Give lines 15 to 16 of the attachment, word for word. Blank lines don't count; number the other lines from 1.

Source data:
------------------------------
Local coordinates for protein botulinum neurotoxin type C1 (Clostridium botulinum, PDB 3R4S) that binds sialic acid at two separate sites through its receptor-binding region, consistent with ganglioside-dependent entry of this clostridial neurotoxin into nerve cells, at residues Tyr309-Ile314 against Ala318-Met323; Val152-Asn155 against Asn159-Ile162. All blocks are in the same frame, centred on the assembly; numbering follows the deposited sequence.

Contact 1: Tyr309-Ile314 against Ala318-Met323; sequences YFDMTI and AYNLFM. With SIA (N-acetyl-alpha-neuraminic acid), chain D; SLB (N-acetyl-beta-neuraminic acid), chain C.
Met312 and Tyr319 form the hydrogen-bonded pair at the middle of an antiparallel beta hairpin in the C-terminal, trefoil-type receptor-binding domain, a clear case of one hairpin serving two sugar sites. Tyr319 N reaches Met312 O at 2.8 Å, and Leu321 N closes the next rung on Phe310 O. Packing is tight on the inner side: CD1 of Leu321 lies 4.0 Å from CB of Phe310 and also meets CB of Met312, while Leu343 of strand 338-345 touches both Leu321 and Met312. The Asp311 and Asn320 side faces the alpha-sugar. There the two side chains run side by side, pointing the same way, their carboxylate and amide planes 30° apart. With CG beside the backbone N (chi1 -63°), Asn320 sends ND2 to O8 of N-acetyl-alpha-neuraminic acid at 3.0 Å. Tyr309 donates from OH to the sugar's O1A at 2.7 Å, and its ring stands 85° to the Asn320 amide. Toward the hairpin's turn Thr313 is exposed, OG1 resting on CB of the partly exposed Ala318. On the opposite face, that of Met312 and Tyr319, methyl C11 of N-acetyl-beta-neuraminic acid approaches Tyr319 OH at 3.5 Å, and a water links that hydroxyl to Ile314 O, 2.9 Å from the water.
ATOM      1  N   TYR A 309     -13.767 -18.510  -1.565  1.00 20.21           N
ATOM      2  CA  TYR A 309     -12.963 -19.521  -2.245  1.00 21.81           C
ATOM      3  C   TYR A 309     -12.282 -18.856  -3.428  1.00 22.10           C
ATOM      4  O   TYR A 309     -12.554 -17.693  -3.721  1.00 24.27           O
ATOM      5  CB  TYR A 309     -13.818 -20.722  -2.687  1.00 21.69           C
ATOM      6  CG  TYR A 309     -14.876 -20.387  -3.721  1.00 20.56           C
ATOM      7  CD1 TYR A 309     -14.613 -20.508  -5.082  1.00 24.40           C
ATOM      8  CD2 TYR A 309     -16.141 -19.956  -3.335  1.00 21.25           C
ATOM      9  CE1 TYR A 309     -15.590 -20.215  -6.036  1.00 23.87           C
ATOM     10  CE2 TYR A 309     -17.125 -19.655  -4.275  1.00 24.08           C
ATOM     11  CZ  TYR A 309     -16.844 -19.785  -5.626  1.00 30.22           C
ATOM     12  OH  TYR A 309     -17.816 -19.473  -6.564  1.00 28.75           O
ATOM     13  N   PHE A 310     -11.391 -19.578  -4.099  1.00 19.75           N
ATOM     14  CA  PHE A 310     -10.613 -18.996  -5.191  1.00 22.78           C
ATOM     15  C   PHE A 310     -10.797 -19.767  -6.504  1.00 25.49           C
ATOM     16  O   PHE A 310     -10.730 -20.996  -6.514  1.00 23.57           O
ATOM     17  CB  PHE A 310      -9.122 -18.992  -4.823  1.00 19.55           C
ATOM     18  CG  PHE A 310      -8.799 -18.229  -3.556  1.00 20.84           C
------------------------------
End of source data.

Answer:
ATOM     12  OH  TYR A 309     -17.816 -19.473  -6.564  1.00 28.75           O
ATOM     13  N   PHE A 310     -11.391 -19.578  -4.099  1.00 19.75           N